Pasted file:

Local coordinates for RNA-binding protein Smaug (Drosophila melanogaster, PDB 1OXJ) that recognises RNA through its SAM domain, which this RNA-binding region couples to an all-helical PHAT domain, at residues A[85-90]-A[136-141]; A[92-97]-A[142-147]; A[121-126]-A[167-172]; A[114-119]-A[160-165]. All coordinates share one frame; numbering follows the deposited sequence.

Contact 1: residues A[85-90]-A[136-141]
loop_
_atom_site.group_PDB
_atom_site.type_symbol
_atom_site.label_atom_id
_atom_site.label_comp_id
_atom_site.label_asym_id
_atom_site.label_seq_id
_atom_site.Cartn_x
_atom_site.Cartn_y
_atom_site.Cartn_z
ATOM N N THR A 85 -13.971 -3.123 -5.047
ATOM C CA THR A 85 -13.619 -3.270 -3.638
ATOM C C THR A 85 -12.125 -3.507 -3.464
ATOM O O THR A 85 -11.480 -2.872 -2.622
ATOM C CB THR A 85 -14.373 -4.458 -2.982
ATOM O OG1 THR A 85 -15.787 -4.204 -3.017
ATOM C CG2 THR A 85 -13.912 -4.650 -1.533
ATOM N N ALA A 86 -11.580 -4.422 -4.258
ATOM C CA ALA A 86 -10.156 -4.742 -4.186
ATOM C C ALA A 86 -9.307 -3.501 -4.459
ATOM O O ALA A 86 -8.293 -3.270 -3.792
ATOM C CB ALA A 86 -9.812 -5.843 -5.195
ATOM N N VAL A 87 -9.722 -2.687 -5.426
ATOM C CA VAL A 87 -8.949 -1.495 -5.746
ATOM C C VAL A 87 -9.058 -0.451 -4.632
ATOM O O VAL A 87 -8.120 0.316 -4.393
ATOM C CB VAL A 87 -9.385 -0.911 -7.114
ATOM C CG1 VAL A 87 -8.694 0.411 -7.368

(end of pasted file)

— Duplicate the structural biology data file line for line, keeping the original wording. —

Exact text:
Local coordinates for RNA-binding protein Smaug (Drosophila melanogaster, PDB 1OXJ) that recognises RNA through its SAM domain, which this RNA-binding region couples to an all-helical PHAT domain, at residues A[85-90]-A[136-141]; A[92-97]-A[142-147]; A[121-126]-A[167-172]; A[114-119]-A[160-165]. All coordinates share one frame; numbering follows the deposited sequence.

Contact 1: residues A[85-90]-A[136-141]
loop_
_atom_site.group_PDB
_atom_site.type_symbol
_atom_site.label_atom_id
_atom_site.label_comp_id
_atom_site.label_asym_id
_atom_site.label_seq_id
_atom_site.Cartn_x
_atom_site.Cartn_y
_atom_site.Cartn_z
ATOM N N THR A 85 -13.971 -3.123 -5.047
ATOM C CA THR A 85 -13.619 -3.270 -3.638
ATOM C C THR A 85 -12.125 -3.507 -3.464
ATOM O O THR A 85 -11.480 -2.872 -2.622
ATOM C CB THR A 85 -14.373 -4.458 -2.982
ATOM O OG1 THR A 85 -15.787 -4.204 -3.017
ATOM C CG2 THR A 85 -13.912 -4.650 -1.533
ATOM N N ALA A 86 -11.580 -4.422 -4.258
ATOM C CA ALA A 86 -10.156 -4.742 -4.186
ATOM C C ALA A 86 -9.307 -3.501 -4.459
ATOM O O ALA A 86 -8.293 -3.270 -3.792
ATOM C CB ALA A 86 -9.812 -5.843 -5.195
ATOM N N VAL A 87 -9.722 -2.687 -5.426
ATOM C CA VAL A 87 -8.949 -1.495 -5.746
ATOM C C VAL A 87 -9.058 -0.451 -4.632
ATOM O O VAL A 87 -8.120 0.316 -4.393
ATOM C CB VAL A 87 -9.385 -0.911 -7.114
ATOM C CG1 VAL A 87 -8.694 0.411 -7.368